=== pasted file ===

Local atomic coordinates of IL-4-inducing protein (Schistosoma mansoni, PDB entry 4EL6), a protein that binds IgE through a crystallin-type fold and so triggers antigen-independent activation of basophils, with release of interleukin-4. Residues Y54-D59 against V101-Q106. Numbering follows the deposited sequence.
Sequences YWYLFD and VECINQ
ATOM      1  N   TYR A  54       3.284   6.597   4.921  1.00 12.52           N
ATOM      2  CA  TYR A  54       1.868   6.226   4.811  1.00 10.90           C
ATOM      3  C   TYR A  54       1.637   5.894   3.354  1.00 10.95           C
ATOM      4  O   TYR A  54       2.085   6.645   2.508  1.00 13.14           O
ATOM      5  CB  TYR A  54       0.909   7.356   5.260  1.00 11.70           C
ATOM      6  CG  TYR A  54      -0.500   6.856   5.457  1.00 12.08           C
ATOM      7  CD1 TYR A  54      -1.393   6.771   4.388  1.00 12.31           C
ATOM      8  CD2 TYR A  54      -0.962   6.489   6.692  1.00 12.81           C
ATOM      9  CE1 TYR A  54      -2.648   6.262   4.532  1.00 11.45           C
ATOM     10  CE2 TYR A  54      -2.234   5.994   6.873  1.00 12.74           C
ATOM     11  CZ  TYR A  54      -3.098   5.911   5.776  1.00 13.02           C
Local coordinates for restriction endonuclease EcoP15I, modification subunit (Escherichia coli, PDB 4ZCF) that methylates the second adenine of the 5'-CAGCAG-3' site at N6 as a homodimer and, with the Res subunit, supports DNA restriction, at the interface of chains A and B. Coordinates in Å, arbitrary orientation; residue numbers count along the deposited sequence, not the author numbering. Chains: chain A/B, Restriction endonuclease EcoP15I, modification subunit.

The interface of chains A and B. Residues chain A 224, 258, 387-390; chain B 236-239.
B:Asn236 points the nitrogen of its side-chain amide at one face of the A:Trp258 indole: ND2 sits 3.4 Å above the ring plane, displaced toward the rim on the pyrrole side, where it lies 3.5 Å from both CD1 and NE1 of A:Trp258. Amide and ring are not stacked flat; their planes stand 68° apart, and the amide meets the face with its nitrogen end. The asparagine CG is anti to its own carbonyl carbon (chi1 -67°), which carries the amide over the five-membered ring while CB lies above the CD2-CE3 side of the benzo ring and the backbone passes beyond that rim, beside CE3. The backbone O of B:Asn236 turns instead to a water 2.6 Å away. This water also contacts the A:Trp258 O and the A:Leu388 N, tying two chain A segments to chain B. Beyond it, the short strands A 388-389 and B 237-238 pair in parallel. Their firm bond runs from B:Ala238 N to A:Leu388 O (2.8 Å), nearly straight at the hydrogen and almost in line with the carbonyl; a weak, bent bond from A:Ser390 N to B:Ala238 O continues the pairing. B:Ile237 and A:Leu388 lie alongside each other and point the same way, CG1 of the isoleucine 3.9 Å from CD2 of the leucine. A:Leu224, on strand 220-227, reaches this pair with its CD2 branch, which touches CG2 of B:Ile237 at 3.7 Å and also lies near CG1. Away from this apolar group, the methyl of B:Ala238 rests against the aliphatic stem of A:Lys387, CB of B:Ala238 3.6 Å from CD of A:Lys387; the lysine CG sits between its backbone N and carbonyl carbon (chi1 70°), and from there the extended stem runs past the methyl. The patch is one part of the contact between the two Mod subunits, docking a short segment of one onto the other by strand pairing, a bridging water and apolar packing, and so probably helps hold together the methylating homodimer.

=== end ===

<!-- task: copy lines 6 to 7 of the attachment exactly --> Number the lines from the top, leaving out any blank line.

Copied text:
ATOM      4  O   TYR A  54       2.085   6.645   2.508  1.00 13.14           O
ATOM      5  CB  TYR A  54       0.909   7.356   5.260  1.00 11.70           C